WANTED in connection to shooting three people near West 44th Street and 7th Avenue in Manhattan on May 8, 2021. @NYPDDetectives need anyone with information about the identity or whereabouts of this individual to contact @NYPDTips at #800577TIPS. All calls are anonymous. pic.twitter.com/qciBGCR6AK
— NYPD NEWS (@NYPDnews) May 9, 2021
This really is quite bizarre. On the one hand, we hear progressives telling us that it would be a disaster for public safety if the Supreme Court were to strike down any of New York’s draconian firearms laws. On the other, we hear progressives proposing the abolition of serious punishment for violating those draconian laws. How can this possibly make any sense? In effect, the people who wish to run New York are arguing that the city ought to have the toughest laws in the nation, but that those laws will not be meaningfully enforced against criminals. Say what you will about the looser firearms laws that obtain in, say, Texas, but at least nobody in that state is suggesting that prohibited persons should be treated leniently.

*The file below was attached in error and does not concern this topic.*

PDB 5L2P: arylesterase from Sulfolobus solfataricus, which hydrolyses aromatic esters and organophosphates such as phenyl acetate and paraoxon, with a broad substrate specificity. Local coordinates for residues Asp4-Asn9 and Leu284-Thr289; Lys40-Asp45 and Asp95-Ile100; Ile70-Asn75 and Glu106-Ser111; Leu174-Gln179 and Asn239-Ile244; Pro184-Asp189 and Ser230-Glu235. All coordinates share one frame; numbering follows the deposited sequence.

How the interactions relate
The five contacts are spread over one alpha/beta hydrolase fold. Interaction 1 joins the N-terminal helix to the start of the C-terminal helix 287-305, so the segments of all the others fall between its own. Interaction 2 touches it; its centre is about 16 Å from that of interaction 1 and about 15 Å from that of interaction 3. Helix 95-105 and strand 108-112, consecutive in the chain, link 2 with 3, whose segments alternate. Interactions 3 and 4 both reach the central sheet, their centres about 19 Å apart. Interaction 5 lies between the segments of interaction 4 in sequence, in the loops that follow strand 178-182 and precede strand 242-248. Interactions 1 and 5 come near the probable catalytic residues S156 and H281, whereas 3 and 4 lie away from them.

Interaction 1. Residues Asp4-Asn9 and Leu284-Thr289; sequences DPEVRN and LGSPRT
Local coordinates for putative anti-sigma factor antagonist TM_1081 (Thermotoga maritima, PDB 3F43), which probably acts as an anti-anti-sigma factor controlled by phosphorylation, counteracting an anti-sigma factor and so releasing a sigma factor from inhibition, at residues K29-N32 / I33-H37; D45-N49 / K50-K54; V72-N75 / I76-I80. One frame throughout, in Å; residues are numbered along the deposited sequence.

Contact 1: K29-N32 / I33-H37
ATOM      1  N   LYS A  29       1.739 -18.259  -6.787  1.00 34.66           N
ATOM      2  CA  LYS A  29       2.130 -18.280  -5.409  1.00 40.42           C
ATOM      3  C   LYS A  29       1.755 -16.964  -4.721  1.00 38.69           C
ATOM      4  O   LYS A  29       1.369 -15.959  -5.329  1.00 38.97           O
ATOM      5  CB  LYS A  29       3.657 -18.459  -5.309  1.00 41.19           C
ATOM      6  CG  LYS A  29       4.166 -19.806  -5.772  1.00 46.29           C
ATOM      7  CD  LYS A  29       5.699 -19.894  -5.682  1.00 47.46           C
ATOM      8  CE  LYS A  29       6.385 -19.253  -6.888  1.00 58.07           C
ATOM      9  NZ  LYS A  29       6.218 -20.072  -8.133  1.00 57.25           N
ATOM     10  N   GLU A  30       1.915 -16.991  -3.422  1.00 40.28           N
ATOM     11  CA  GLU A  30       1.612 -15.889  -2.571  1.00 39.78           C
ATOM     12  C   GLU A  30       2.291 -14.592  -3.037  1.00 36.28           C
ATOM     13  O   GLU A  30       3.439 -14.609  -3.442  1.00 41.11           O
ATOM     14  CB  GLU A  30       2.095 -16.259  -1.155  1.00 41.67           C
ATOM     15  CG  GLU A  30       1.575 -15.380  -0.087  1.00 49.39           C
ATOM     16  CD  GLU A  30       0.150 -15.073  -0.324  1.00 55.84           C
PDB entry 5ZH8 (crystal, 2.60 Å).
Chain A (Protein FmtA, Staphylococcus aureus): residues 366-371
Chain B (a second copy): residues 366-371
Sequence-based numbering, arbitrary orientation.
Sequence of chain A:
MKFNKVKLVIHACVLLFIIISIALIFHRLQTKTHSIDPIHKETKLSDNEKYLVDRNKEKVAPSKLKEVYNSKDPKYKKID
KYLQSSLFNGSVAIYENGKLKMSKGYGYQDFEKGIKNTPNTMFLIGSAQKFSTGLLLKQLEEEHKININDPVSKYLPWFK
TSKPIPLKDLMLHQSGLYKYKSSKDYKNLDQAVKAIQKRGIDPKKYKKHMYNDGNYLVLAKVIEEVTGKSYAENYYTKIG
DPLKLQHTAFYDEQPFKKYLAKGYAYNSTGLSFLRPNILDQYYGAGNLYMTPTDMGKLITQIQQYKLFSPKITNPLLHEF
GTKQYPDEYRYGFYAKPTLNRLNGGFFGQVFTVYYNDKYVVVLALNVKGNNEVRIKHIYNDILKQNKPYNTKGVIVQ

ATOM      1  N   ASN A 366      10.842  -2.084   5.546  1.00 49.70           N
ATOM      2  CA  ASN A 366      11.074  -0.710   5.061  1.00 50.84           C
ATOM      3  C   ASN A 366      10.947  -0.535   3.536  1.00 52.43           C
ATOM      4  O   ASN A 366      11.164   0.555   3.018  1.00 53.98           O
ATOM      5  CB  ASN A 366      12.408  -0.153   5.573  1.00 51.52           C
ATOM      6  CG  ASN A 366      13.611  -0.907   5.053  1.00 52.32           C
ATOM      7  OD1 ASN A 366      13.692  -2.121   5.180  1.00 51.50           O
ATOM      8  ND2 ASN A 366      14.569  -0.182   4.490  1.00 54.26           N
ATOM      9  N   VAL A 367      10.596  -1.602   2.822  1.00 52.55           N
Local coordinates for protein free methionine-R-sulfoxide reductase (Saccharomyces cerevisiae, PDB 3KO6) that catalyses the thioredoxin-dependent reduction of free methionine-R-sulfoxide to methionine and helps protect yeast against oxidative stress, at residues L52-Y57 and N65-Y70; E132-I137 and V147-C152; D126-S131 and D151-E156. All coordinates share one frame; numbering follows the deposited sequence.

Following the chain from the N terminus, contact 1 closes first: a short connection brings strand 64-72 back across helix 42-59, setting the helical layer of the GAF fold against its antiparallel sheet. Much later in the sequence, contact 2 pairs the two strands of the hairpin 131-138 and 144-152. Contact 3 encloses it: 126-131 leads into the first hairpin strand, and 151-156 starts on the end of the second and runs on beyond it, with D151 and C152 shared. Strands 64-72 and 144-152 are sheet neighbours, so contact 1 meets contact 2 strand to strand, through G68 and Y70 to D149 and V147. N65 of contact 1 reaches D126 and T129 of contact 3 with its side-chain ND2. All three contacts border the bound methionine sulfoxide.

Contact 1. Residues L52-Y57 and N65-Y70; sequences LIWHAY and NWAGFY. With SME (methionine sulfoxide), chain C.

Second Amendment advocates such as myself often argue that, in practice, gun-control activists are much more interested in going after law-abiding people than in targeting criminals. By rigorously enforcing its laws, New York City has long served as an exception to this rule. If it, too, descends into magical thinking and lax administration, it will make a farce of its claim to practicality — and, in turn, of the false-but-popular idea that governments in big cities have a compelling interest in safety that outweighs the protection of our right to keep and bear arms.
— Charles C.W. Cooke in On Guns, New York Wants It Both Ways